Wednesday, July 11, 2012
This book was written in 1997 and I downloaded a free copy onto my Kindle although it is no longer available on Amazon for some reason. The book uses the metaphor of a maze to explore how our world is related to mathematics. It is not a text book on pure mathematics but an easy read on applied mathematics - how our world follows mathematical rules. It does explain the beauty of mathematics and is very easy to understand. The aim of this book is clear.
Ian leads the reader through a number of problems that make you think. All becomes clear and you then understand how those magic tricks of guessing numbers actually work.
• Think of a number.
• Add ten. Double the result. Subtract six.
• Divide by two. Take away the number you first thought of.
• The answer is seven. Always.
The ancient Tower of Bramah puzzle is worked through by first looking at the smaller Tower of Hanoi puzzle. The process you use is the same and leads to the mathematical motto of "think first, calculate later".
Have you noticed that when you get a big group of people, a couple share the same birthday? Yes, if the group is greater than 23, you will get 2 people whose birthdays match. Why is this when there are 365 days in the year and the group is as small as 23? Ian explains the mathematics behind it and states "Amazing. I know how to calculate it, and I still have difficulty believing it. But it's true. Try it at parties with over 23 people. Take bets. In the long run, you'll win. At big parties you'll win easily".
There is a good section that deals with conditional probabilities and what game show contestants should consider to double their chances of winning the prize. This calculation fooled a lot of educated people who should know better! The contestant has 3 choices hidden behind closed doors. One door hides a car, the other two hide goats. I will not spoil the answer for you as this tale shows how conditional probabilities are not especially intuitive.
Ian explains why all coastlines look the same, which is strange when the structures appear so random. Chaos is not as random and you first think because coastlines are 'statistically self-similar'. The same mathematics applies to vegetables like broccoli.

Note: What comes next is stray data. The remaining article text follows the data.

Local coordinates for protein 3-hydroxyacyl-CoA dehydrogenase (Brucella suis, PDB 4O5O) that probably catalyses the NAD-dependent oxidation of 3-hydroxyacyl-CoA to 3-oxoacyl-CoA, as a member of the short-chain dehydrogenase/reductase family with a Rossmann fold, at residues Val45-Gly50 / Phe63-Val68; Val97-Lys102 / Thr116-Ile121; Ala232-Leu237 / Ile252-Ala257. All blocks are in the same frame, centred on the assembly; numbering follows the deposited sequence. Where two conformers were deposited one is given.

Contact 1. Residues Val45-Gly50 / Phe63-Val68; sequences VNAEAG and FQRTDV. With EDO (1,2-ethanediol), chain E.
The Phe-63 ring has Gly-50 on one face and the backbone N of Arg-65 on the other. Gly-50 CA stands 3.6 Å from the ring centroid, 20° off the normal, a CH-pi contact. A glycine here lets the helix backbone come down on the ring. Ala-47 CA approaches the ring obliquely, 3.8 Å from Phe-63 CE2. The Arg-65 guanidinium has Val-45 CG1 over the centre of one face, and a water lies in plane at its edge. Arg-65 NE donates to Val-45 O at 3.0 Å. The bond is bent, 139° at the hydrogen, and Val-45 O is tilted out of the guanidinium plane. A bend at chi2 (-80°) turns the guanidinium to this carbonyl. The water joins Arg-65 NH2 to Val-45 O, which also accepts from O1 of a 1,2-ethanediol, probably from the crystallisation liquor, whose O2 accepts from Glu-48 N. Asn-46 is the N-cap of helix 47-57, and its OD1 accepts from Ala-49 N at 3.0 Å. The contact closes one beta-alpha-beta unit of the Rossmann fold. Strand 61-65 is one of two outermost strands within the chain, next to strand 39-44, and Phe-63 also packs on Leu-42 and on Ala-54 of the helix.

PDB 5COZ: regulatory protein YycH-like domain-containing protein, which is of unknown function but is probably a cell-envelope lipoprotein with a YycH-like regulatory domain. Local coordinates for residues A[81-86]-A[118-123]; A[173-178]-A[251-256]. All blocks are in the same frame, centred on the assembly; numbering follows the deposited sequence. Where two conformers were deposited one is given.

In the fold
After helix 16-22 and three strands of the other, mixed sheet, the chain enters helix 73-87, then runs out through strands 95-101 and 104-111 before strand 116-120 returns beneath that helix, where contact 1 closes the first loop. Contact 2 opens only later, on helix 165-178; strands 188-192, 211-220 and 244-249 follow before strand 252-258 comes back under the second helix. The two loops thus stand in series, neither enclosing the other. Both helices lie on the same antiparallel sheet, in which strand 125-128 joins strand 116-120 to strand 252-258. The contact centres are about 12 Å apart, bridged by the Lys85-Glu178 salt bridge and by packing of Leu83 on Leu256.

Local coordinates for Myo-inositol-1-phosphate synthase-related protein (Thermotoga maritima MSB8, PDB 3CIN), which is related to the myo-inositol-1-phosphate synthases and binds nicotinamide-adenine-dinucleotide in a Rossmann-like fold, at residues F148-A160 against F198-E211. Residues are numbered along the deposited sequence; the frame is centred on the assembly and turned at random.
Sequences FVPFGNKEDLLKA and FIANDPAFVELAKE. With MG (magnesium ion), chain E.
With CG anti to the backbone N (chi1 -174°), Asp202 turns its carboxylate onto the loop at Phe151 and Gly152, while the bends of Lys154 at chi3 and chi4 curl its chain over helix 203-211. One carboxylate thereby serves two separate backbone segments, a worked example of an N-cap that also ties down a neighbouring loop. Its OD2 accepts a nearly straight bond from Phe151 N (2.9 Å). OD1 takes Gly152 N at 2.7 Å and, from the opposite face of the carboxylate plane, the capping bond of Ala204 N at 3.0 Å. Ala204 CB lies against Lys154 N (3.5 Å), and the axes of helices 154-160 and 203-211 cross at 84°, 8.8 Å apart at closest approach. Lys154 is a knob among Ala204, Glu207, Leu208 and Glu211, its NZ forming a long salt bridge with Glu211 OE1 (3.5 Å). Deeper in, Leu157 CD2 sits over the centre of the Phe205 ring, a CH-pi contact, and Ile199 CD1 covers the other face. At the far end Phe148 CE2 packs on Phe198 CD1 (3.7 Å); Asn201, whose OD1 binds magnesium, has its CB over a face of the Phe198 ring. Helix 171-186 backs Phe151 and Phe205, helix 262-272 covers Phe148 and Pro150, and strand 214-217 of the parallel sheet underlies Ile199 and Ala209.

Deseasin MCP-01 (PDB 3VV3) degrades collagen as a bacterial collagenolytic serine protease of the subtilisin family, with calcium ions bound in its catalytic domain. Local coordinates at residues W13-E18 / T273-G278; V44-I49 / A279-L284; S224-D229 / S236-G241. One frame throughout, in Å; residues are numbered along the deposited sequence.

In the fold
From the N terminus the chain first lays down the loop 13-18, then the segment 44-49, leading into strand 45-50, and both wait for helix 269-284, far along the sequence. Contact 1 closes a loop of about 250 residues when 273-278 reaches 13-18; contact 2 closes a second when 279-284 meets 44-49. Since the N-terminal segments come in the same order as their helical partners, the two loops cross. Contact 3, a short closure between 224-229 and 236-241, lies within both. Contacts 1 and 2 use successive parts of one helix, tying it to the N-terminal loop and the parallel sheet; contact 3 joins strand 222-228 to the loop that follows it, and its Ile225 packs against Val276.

Ian does show the beauty of mathematics in everyday life but he does go into extreme detail and history. Ian does not give any conscise answers and fills his book with tons of background from mathematicians who are long gone and dead. Ian is an expert in his field and can get his message across but it is a long journey.
93% of this Kindle eBook is the content of his work but the last 7% is references he has referred to earlier. The average reader will not need to know his sources so that they can check them, you can take them in good faith. I feel that this book has not covered an awful lot of ground but the small ground it has covered has been drilled to death. The reading pleasure I got from this book was poor as the number of mathematical issues covered was small. I did not like the employment of the maze metaphor as the detailed description of hedges, walls etc had little to do with mathematics and just padded the book out wasting the readers time.
I really enjoy applied mathematics but this book was a disappointment. It was not a good daily read and although Ian maybe a good teacher of mathematics, he is not a good author. I did not like the way this book was written. I did not like it's structure, the way Ian waffled on about mathematicians who were dead and gone. I really hated his stupid idea of a maze that the reader had to travel through. It was not an entertaining read and therefore failed as a book. This is all a shame as I had seen a programme on television some time ago about numbers and I am sure it was Ian Stewart who presented it. That television programme I really enjoyed as it showed how our world revolves around mathematical rules. I was glued to the television series and thought it was a hit. But this book is poor and I shall only vote it 2 stars on Goodreads .
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